Grunke column: Missoula has the ingredients for economic success

In the movie version of A River Runs Through It, Norman suggests that Paul should follow him to Chicago. To which Paul replies, “Oh, brother, I’ll never leave Montana.” I have an inkling of how Paul felt.

I first came to Missoula two years ago, while a project director with National Community Development Services. My job was to help communities around the West raise funds for economic development. At that time, Missoula seemed like a nice place, but it was an assignment. I went about the business of fundraising assuming that when our numbers had been met, I’d move on.

I never did. I’ve worked in many communities and liked most of them, but Missoula’s potential is particularly attractive. We have the ingredients to be a beacon for economic development, and I feel compelled to help make that happen.

So here I am writing my first article as the CEO of the Missoula Economic Partnership, an entity I’m proud to have been part of raising from the ground up. Like many startup initiatives, the work hasn’t always been easy, but when I look at what’s been accomplished, I see an organization that has come a long way since its launch 10 months ago.

  • We have provided more than 1,000 hours of free business development consulting services to nearly 70 Missoula-area companies. That’s vital because 80 percent of the new jobs we help create will come through incremental growth — two jobs here, five jobs there — from businesses already operating in our community.
  • Working with our strategic partners, we have helped Missoula companies secure hundreds of thousands of dollars of capital through the Big Sky Trust Fund and other sources to conduct feasibility studies, grow their operations and add jobs.
  • We have launched key business programs. For example, MEP Angel Network gives local investors opportunities to fund the growth of early-stage Missoula companies, while it also prepares those companies to seek and land additional venture capital from outside Missoula.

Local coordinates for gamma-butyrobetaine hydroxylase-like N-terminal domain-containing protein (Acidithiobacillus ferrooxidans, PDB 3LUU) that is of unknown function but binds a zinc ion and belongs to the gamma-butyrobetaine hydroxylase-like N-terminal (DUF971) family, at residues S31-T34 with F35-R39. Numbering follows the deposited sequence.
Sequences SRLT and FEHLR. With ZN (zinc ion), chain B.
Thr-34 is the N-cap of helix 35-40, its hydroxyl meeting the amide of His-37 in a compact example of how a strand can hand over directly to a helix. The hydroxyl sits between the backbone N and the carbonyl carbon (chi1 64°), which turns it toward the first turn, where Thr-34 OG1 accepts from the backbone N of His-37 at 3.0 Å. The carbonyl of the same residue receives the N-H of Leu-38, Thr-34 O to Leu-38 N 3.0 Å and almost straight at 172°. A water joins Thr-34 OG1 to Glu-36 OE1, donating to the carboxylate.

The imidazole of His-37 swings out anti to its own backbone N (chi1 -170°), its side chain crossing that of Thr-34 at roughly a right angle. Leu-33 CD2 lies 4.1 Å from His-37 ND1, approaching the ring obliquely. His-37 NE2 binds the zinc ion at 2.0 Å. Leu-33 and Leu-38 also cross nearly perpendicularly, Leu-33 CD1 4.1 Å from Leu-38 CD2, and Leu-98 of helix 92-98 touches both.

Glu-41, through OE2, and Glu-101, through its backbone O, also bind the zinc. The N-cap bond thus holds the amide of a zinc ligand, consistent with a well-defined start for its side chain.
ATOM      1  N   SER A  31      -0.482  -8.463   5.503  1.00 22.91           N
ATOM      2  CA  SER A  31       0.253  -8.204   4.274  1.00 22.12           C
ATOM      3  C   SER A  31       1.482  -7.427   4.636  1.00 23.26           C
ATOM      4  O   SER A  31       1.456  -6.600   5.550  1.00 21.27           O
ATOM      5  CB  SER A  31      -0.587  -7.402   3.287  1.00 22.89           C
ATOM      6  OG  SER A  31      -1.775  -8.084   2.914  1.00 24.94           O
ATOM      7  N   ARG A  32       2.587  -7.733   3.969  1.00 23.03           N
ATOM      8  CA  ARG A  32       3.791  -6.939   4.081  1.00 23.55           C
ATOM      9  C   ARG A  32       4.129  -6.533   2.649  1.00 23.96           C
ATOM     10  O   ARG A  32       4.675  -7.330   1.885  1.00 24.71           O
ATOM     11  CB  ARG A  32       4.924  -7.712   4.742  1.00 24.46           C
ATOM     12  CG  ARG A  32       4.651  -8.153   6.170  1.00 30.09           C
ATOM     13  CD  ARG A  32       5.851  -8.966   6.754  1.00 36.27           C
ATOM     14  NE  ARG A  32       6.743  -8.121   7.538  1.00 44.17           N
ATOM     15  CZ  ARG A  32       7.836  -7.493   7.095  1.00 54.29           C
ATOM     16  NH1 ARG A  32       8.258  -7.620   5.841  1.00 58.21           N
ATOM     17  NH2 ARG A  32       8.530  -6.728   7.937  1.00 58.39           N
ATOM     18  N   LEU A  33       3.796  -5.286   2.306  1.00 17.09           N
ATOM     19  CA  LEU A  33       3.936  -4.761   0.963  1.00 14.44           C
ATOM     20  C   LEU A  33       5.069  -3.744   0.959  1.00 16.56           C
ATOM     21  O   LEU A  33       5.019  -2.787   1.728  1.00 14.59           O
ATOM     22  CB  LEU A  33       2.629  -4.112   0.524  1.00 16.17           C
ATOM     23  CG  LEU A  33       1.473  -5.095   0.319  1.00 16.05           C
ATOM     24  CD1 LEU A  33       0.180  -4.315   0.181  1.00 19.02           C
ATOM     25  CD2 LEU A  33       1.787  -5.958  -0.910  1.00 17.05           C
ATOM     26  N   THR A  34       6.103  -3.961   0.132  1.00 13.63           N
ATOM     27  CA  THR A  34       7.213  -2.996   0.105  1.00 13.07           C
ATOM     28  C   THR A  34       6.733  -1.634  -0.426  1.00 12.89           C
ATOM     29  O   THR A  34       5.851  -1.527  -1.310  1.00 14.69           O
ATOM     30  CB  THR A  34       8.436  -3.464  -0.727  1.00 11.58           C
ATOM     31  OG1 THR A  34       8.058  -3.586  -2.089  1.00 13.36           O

• We are leading the effort to get a low-cost air carrier to Missoula, something the community has needed for years. Once successful, this effort alone will save Missoula companies about $5 million per year. That is money that can be directly reinvested in job and market growth.

Progress like that isn’t something the Partnership has made on its own. It’s taken the collective effort of the more than 80 private businesses that stepped forward with their investments of time, money and support. It’s taken the collaboration of our more than 30 community, state and federal strategic partners. And it has taken focused commitment to the end goals of creating 2,500 jobs and $150 million in capital investment in five years.

Yes, those are big goals. And, yes, big goals take time. In the meantime, there are things we can all do to improve the economic outlook of Missoula.

First, we can understand the importance of the foundational work being done. I’ve been part of economic development efforts in lots of Western communities. In my experience, the number of communities that succeed without collaboration and the right programs for helping local early-stage companies grow — is zero. Missoula now has those programs in place and numerous examples of effective, successful collaboration among community partners.

Second, we can all raise our hands. The Missoula Economic Partnership is just that, a partnership. We welcome investors to join us. We welcome ideas that further progress for Missoula. We welcome direct involvement in community programs. Because the key to growing local jobs is entrepreneurial growth, and the key to that is infusing the community with entrepreneurial spirit.

Finally, we can all celebrate the potential of Missoula. We have an unbelievably talented and diverse workforce, one that is highly educated and highly skilled. We have a university turning out talent in growth areas for the national economy, such as life sciences. We have a solid infrastructure with good transportation, reasonable energy costs and developable land. We have an amazing quality of life championed by passionate citizens who love their home.

And we now have a functioning, collaborative economic development effort that’s poised to help Missoula fully realize its potential as an economic leader in the West. I’m pleased to be continuing on as a part of that effort, and I look forward to working with all of you.

This column by James Grunke, CEO of Missoula Economic Partnership, originally appeared in the May 26, 2012 edition of the Missoulian’s Western Montana InBusiness.


Missoula Economic Partnership | 2501 Catlin Street Suite 205 Missoula, Montana 59801 | P: 406.541.6461 | F: 406.541.6464